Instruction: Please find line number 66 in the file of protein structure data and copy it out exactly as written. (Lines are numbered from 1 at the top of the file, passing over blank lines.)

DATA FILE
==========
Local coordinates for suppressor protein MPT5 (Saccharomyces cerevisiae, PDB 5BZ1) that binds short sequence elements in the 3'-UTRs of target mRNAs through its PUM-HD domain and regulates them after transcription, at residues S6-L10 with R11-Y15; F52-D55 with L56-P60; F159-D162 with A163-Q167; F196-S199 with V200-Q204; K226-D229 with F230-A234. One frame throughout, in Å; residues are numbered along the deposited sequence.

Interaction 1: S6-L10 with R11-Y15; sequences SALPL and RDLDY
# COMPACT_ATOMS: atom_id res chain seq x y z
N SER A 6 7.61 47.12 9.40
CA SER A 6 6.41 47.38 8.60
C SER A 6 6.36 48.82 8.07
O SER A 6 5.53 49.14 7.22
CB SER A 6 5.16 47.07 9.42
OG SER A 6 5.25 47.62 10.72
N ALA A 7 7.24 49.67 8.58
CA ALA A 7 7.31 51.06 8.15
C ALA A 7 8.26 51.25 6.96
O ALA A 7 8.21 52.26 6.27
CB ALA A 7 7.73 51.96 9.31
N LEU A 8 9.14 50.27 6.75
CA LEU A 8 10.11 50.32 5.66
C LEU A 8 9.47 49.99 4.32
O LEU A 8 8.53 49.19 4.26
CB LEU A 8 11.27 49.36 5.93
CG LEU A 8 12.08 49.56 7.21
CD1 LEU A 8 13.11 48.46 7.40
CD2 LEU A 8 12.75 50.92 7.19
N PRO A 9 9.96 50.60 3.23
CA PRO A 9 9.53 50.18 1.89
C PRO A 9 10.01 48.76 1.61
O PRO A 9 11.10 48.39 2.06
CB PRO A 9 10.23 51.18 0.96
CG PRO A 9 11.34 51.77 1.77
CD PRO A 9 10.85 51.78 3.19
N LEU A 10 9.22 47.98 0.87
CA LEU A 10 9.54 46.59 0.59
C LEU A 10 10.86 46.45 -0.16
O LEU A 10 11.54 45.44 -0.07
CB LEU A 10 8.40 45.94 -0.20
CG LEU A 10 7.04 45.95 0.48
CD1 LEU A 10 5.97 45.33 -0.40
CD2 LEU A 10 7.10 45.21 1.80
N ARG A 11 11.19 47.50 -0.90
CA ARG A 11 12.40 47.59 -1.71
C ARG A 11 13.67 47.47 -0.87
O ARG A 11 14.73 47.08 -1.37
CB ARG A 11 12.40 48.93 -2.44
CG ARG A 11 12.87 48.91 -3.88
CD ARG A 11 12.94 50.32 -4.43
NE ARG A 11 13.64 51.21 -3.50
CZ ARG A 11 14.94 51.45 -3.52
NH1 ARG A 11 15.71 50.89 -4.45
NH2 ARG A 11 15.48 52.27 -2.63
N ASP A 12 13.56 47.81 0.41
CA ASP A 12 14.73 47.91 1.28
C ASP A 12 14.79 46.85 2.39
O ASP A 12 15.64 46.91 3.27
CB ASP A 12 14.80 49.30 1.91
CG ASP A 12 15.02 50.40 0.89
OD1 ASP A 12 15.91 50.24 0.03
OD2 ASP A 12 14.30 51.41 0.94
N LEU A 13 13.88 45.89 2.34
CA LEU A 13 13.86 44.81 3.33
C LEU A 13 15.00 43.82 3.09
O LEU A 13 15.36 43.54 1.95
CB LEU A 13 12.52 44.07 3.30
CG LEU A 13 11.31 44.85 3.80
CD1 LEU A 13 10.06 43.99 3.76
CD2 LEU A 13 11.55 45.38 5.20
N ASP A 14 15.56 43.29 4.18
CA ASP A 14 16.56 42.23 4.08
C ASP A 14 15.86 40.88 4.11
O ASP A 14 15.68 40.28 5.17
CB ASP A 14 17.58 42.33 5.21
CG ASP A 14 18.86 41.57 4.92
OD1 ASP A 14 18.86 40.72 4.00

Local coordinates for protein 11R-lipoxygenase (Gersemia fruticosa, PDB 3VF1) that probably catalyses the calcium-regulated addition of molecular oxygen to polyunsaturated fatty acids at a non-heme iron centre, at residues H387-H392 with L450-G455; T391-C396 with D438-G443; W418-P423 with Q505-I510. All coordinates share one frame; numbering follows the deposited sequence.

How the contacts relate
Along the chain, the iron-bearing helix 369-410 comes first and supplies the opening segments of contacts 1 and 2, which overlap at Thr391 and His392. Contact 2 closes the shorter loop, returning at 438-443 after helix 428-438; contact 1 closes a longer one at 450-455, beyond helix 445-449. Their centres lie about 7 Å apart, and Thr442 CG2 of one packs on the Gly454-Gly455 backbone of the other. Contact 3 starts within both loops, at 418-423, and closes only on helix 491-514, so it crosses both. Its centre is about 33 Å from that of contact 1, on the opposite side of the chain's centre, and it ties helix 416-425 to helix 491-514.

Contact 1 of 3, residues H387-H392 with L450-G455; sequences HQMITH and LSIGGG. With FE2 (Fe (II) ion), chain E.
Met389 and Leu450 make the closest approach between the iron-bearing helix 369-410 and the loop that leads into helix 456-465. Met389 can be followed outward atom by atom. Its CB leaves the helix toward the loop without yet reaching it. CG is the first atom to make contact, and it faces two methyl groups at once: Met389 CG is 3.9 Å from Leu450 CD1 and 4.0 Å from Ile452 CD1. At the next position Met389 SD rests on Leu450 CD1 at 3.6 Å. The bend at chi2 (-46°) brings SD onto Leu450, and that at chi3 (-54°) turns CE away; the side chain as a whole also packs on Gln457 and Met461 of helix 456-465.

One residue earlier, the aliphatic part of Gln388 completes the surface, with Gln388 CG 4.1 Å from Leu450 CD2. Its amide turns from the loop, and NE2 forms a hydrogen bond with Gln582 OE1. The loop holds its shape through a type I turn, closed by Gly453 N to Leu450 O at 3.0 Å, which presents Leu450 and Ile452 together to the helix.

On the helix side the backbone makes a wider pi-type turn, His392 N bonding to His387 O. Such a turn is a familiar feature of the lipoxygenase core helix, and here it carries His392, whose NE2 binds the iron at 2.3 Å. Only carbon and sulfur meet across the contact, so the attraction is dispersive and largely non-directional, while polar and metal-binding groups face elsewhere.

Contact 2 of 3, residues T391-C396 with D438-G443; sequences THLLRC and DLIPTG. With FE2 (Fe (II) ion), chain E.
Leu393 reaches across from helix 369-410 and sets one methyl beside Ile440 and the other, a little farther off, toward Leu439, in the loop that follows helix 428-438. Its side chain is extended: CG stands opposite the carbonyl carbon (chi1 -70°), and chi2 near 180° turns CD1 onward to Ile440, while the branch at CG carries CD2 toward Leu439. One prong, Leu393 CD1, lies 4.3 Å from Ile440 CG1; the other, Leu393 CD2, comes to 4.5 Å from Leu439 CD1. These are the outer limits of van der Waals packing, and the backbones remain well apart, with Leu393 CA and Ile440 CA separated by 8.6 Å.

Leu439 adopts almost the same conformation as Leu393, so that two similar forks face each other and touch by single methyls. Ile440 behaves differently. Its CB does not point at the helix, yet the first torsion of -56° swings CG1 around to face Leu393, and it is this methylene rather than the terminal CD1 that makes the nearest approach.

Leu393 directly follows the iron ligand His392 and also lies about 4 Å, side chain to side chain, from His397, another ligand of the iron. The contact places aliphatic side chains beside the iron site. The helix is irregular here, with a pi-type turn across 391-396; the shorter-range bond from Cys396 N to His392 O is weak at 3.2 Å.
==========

CA ASP A 14 16.56 42.23 4.08